In this week’s edition of Hardhat, Enterprise had a chat with East Port Said Development’s (EPD) commercial director Shahira El Fiky after news that Banque Misr has signed a partnership agreement with EPD to work with companies at the high-profile industrial zone, to which President Abdel Fattah El Sisi has pointed as a flagship national project. East Port Said is being built on 16 mn sqm at the northern end of the Suez Canal Economic Zone and is being pitched to global manufacturers and domestic enterprises alike as a gateway to 2 bn consumers.

El Fiky told us the facility will take 10 years to fully build out and that it will create as many as 400k jobs as it becomes home to some 1.2k factories. Egyptian SMEs will have a place in the industrial zone, providing services and production inputs to the large-scale foreign and domestic manufacturers it is targeting as anchor tenants. Edited excerpts of our discussion:

Enterprise: Where are you in the construction cycle now?

Shahira El Fiky: The infrastructure work for the first phase of the project has been ongoing for the past month and is almost 50% complete. We should be ready to launch the first factory by 30 June 2020.

E: Tell us about your recent agreement with Banque Misr. What exactly are you offering?

SF: The agreement will see Banque Misr provide SMEs with access to discounted banking services, which include things like legal advice and assistance with accounting, as well as EGP-denominated capex loan facilities. It will also administer workshops to help them navigate the financial sector, international trade and export procedures, and the central bank’s recent initiative to support manufacturers. We are also negotiating to sign similar protocols with more banks on the market to offer similar services to our customers.

The other thing that we want to make sure of is that our larger tenants are aware of the business activities of our resident SMEs. This is why we will have quarterly meetings where they can market their products, and connect directly to potential buyers and sources of finance. This would eliminate a big logistical barrier and enable SMEs to become established in feeding industries.

E: What services do you offer investors who set up shop in East Port Said Industrial Zone?

SF: Right now what we're doing is taking a piece of the desert and making sure it has the utilities, commercial facilities, services, and labor housing necessary to host hundreds of businesses. We provide a one-stop-shop where we sort out all the permits, maintenance, security and communications links, but the services differ from one tenant to the other depending on their experience and what they're looking for.

We are collaborating with the right service partners to ensure we can take care of all the headaches for our clients. For SMEs, this is why we go with the legal advice, legal accounting, and financing, since they lack the experience of how to do business and they lack the support necessary to grow their business. For larger companies specifically, we provide vocational training for the workers from entry-level all the way up to supervisor levels, as well as staff motivation programs.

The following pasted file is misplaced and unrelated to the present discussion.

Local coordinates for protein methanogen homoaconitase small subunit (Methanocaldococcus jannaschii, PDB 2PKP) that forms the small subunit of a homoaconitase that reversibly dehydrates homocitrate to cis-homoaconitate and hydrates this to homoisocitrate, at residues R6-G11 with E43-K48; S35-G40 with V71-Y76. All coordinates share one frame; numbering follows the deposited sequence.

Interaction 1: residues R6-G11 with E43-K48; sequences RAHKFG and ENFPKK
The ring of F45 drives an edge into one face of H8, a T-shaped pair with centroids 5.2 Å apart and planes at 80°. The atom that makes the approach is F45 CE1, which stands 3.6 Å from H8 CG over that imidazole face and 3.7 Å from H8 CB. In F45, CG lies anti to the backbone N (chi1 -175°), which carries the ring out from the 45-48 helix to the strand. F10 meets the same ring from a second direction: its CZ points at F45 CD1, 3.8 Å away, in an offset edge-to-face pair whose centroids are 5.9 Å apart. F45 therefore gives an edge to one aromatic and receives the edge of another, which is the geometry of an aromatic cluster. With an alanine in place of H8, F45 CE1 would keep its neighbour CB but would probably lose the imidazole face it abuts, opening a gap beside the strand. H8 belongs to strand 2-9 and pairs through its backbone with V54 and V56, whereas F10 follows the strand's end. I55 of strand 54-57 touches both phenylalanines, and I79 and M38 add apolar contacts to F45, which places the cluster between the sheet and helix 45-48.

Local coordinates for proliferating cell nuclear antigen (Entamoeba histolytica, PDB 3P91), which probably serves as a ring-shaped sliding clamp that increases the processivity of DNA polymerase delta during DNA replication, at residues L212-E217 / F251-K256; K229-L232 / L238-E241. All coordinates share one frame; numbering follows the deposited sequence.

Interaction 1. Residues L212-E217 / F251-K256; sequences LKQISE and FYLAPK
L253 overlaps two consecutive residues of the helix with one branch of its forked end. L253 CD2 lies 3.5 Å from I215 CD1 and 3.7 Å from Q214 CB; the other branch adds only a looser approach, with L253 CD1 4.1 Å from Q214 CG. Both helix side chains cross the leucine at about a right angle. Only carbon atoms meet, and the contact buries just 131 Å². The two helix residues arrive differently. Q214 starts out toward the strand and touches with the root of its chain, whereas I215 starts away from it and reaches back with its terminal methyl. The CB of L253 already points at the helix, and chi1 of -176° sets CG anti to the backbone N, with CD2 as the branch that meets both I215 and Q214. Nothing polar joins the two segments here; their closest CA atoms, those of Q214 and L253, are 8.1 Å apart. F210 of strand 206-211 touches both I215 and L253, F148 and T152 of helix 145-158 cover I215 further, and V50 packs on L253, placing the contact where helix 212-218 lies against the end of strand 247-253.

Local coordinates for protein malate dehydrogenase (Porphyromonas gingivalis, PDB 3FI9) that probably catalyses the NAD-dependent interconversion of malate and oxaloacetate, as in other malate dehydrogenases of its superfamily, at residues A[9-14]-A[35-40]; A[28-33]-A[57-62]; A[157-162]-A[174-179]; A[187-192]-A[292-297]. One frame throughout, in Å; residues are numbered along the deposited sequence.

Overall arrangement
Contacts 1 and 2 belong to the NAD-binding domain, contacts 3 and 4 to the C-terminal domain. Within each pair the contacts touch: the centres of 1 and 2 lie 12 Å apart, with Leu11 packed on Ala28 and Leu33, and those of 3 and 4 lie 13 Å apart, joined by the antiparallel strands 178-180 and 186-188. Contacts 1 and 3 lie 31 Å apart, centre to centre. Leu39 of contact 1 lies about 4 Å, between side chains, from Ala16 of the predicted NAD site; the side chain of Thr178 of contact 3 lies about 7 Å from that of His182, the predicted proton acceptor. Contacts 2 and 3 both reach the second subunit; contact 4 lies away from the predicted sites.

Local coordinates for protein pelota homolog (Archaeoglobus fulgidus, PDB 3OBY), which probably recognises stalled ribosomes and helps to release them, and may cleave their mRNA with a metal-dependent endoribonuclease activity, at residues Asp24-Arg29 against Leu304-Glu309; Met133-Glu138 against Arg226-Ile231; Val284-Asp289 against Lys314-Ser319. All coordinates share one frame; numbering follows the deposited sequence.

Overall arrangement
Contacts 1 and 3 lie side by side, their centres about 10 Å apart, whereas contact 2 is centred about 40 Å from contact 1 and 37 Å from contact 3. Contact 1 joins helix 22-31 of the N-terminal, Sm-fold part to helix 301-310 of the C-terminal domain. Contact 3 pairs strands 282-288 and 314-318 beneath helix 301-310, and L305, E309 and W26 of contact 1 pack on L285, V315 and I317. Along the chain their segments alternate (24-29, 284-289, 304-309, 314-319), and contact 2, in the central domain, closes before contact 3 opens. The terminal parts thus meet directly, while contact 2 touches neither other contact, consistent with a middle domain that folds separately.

E: How is this different from what other industrial zones offer?

SF: Other industrial zones in the region offer only part of the services we have for investors. What we offer is an integrated ecosystem that includes an inhouse training facility, a medical facility, fire brigades, and even a daycare center. Other services — such as help with recruitment, transportation, and logistics — are designed to ensure that manufacturers are focused on their work and investing in future growth.

E: What kind of investors are you targeting?

SF: We are trying to attract investors and labor from all over the country. We are already talking to the Federation of Egyptian Industries, and import and export councils, and we have a very strong relationship with the chambers of commerce. In terms of sectors, we have room for casting, automotive, railway accessories, pharma, textiles, and building material manufacturers.

E: Have you closed agreements with any international investors yet?

SF: It is still early: We are still in the midst of preparing the industrial zone as we speak. I can tell you that we have reservations, and those reservations then convert into contracts. We’re in talks with a number of multinationals — Egyptian and global — but today our reservation book are all domestic manufacturers and exporters who have an eye on the African market and hopes to become a link between the Asian, US, and European spaces. Half of the reservations we have are SMEs and the other half are composed of major corporates.

E: Has the outbreak of the covid-19 virus impacted your business?

SF: Absolutely it did, in both good and bad ways.

E: Let’s start with the bad.

SF: Our plans with investors from Southeast Asia, East Asia, China, and South Korea have been delayed on the back of the virus outbreak, but the biggest impact came with its spread to Italy. We were supposed to be in Milan today, but because of the virus we had to change our plans. We did, however, receive a delegation from the General Confederation of Italian Industry, with whom we will be developing partnerships. But again, the outbreak has put these plans on hold.

E: And the good?

SF: We are seeing more Egyptian investors coming in with hopes to fill the gap left by the falling imports of Chinese goods. Egypt is well-positioned right now to capitalize and the East Port Said zone is particularly appealing since we provide an integrated community that cuts red tape for investors and facilitates access to foreign markets.

Your top stories for infrastructure this week are:

  • Dabaa: Russia and Belarus are in talks over potentially cooperating on the construction of the Dabaa nuclear power plant.
  • Unified Building Code: The House constitutional, housing and local management committees have finalized a draft of the Unified Building Code which would streamline procedures and cut red tape to obtain building permits, and would make permits valid for three years instead of one.